On Tuesday the state cabinet, chaired by chief minister Mamata Banerjee, agreed to legalise the transfer of leasehold rights to residential property in Salt Lake. Once the official notification is out, the state government would collect a licence fee of Rs 5 lakh per cottah for every plot that is transferred. The fee will not be applicable only in case of transfer to blood relations. And even before the dust settled on the agenda of the meeting, Salt Lake Citizens’ Welfare Society, an umbrella body of residents, has announced its decision to move court against the state government’s step.
Said Bhupendranath Chatterjee, general secretary of the body: “The dream of Dr Bidhan Chandra Roy would be crushed since middle-class Bengalis would leave the township to settle in far-away Baruipur or Bongaon. The township was created for the middle-class but we would not be able to stay here. All the plots that have been sold off illegally all these years would be regularised just by paying a fee to the government,” said Chatterjee.
The society was earlier called Bidhannagar Bachao Committee. Located in BB Block, it was set up in 1991 with the sole aim of working to control illegal transfer of land.
Chatterjee argues that according to the West Bengal Land (Regulation and Transfer) Act, 1993, one cannot transfer land to any other person other than a blood relation. This is also one of the 20 clauses in the lease deed for Salt Lake plots.
The state government in 1998 had issued an order to nullify the act. Then in 2006, a case was filed in the high court to make the West Bengal Land (Regulation and Transfer) Act, 1993 active. But the court did not pass any order. “Advocate-general Balai Roy requested the high court to keep implementation of the act in abeyance since the government was not in a position to implement it in Salt Lake. The verdict is still awaited,” said Chatterjee.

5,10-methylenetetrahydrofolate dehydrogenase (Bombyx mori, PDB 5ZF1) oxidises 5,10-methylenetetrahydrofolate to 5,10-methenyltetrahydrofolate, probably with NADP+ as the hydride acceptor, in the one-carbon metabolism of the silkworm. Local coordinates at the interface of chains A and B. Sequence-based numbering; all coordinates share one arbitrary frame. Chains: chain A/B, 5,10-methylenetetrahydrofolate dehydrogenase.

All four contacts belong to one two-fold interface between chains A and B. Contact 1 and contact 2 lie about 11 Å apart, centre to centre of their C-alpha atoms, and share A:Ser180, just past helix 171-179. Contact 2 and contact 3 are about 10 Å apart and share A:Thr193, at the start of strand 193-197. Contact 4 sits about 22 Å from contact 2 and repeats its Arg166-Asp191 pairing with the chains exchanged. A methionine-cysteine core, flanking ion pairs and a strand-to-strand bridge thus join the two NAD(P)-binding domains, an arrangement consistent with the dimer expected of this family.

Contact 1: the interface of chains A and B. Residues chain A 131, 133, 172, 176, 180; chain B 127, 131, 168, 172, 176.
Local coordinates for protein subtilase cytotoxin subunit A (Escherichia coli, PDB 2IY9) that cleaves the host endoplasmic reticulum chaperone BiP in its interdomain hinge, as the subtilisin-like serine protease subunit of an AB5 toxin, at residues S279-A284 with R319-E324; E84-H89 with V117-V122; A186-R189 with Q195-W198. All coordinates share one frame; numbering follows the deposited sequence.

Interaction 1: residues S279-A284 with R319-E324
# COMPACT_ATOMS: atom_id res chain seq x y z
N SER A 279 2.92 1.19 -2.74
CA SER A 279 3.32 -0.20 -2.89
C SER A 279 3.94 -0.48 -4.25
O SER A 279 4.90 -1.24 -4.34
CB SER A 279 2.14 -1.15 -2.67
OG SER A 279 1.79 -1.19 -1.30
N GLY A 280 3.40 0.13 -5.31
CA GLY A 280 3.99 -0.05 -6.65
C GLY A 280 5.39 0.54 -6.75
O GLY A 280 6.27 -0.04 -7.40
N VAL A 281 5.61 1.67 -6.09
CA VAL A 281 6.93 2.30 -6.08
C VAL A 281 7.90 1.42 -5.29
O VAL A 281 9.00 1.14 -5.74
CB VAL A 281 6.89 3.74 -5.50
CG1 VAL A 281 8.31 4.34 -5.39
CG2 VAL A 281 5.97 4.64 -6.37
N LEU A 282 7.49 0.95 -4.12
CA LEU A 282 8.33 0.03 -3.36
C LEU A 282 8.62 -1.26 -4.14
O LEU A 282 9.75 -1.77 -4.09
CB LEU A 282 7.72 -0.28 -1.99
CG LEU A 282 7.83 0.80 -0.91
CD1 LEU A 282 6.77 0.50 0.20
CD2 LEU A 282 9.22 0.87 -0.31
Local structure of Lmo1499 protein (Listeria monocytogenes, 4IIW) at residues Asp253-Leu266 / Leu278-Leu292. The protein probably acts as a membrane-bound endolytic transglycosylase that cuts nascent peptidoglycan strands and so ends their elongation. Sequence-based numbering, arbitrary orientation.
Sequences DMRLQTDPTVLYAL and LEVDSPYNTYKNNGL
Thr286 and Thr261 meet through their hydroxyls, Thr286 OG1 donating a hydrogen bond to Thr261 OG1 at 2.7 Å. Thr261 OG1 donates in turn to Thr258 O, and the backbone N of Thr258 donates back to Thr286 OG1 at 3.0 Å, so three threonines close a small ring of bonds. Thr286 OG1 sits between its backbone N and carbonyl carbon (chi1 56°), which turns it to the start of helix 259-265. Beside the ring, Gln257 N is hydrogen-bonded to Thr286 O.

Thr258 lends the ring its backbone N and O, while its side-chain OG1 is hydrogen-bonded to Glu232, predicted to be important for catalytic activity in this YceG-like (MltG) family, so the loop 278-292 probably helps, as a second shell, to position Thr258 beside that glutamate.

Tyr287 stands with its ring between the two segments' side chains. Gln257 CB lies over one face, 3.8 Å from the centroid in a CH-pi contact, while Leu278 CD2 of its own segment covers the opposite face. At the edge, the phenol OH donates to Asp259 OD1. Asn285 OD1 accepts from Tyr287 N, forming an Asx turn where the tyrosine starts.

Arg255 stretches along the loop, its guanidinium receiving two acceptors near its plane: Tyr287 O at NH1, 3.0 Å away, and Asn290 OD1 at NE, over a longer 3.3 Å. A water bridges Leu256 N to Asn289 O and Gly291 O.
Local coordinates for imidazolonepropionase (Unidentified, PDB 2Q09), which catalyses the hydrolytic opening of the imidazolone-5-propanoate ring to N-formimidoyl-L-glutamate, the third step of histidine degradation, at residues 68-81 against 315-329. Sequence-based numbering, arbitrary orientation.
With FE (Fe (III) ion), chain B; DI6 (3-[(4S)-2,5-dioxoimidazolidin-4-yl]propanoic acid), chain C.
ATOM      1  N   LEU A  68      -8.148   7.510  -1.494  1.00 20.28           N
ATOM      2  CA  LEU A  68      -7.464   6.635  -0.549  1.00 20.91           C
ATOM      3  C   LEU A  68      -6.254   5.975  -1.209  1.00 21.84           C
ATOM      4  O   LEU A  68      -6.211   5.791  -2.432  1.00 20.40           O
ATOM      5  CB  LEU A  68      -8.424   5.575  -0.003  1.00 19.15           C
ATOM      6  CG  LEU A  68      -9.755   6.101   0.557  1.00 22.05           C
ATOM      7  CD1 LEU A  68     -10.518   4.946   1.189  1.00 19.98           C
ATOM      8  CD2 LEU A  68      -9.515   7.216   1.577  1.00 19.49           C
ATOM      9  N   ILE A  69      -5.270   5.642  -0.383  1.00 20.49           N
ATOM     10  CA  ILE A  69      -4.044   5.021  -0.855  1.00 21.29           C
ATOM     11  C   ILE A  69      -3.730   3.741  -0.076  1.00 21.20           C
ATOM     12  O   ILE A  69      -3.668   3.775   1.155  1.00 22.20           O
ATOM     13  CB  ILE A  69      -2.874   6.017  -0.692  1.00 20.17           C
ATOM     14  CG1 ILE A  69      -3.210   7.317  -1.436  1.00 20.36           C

Plots had been leased out to residents for 999 years since the 1970s by the government on condition that the leaseholders would not be able to transfer the plots. But as Salt Lake became a sought-after address, many plots started being sold out clandestinely. Several methods were resorted to for such transfer, power of attorney, will, rent and loan being the most common ones.
In 2005, the state government allowed the transfer of only the commercial plots.
The state urban development department is the owner of almost all the land in Salt Lake. There are 13,000 residential plots in the township. A survey conducted by the department in February 2012 found that around 4,000 plots have been transferred illegally. A survey conducted by the welfare society puts the figure at around 6,000.
According to sources at Nagarayan Bhavan, the government’s chief motive behind the decision to allow transfer of leasehold rights is to earn revenue. The lease-holders of all these 4,000 plots would be asked to pay up. After the notification comes out, a notice to this effect would be published in newspapers. The government expects to earn an estimated Rs 800 crore.
During the Left Front regime, a seven-member committee comprising representatives of Bidhannagar Municipality, police, urban development department and Calcutta Metropolitan Development Authority as well as the sub-divisional officer, was formed on May 27, 1993.
The committee was supposed to investigate reports of individual cases of illegal land transfer and report to the government.
Former chairman of Bidhannagar Municipality Biswajiban Majumdar was one of the members of the committee. “It was a long-drawn process and each report took many months to send. When an illegal transfer was reported to us, police used to go and check the situation as did civic body officials. Then the committee used to reach a decision on the basis of their reports. The decision of the committee was submitted to the state government. It was the prerogative of the government to take action against the errant leaseholders,” said Majumdar.
Opposition leader of Bidhannagar Municipality Ila Nandi opposed the government’s move. “Salt Lake would pass into the hands of the rich. The government has not considered the threat to the intrinsic character of the township,” said Nandi.
Krishna Chakraborty, chairperson of Bidhannagar Municipality, has welcomed the move. “Residents in times of crisis would be able to monetise their land. The transaction would take place above board and the government would be involved,” she said.
She rubbished claims that middle-class Bengalis would be hit hard. “Salt Lake is a part of the country. Any Indian can get land here provided he has the money.”
Legalising transfer of property was one of the election promises of the Trinamul Congress in the civic as well as the Assembly elections.